While criticizing media coverage that he says raises doubts about the safety of Gulf seafood, Agriculture Commissioner Charles Bronson on Thursday also revealed that he has asked BP to pay $59 million over the next 10 years to test affected seafood for oil and chemical dispersants.
Bronson submitted the request along with a seafood testing plan. Even while a large area of the Gulf remains closed to fishing due to the oil spill, he said seafood from Florida remains safe to eat.
Cabinet members also pressed J. Thomas Cardwell, commissioner of the Office of Financial Regulation, to urge banks to go easy on borrowers affected by the oil spill. Bronson said the seafood industry’s troubles will cause banks to feel the effects.
“The fishing industry of Florida is, in some cases, in a near-panic right now,” Bronson said. “We have made this disaster worse on television and everywhere else by indicating things are happening that are not happening. And the fishing industry is losing. Your banks are going to feel the pinch of these loans on these boats and businesses and restaurants and homes that people live in.”
Cardwell said he met with federal banking officials and members of the Florida Bankers Association last week in Pensacola to discuss concerns about the economic effects of the oil spill. He said Florida Panhandle tourism had dropped off during the region’s peak season.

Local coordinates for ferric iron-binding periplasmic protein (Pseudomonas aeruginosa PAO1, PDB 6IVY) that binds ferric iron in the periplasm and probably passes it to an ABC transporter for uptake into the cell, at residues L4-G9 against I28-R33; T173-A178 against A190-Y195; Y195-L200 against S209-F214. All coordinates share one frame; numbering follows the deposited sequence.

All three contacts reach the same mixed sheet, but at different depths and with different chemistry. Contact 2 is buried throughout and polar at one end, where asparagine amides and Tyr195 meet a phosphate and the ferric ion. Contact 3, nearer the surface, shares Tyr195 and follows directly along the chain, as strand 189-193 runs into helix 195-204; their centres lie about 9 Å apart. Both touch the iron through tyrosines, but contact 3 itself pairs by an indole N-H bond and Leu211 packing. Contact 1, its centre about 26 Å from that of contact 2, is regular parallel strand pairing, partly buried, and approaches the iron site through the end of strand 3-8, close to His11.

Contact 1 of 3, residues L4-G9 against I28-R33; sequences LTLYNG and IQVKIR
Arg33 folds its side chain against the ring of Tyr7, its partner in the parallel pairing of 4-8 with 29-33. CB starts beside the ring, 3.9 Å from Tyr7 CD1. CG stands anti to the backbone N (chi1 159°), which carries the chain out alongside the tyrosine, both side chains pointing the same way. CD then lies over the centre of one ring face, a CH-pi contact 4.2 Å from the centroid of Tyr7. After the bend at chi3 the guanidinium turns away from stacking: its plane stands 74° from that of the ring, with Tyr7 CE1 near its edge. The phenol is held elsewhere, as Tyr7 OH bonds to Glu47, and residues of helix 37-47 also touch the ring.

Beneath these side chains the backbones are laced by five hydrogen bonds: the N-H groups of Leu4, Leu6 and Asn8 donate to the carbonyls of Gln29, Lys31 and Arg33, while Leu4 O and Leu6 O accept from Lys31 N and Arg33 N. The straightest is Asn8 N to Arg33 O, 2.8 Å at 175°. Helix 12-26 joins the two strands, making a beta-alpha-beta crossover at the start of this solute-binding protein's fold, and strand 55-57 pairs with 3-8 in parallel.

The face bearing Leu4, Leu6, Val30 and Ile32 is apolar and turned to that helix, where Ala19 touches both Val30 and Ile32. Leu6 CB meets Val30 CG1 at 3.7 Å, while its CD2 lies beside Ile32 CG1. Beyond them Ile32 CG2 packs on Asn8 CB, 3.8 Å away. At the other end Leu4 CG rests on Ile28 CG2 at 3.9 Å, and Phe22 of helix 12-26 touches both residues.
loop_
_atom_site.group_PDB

Attorney General Bill McCollum said hotels, restaurants and others in the tourism industry are suffering because of the oil spill. He said banks should take into consideration the claims that businesses have against BP.
“They are going to get recovery” from BP, McCollum said. “There is no question in my mind.”
Later Thursday, Gov. Charlie Crist announced that BP will provide $7 million to the Northwest Florida Travel Council for tourism marketing and advertising. Crist said he responded by requesting an additional $43 million as part of the $50 million for marketing and advertising that BP rejected on June 30.
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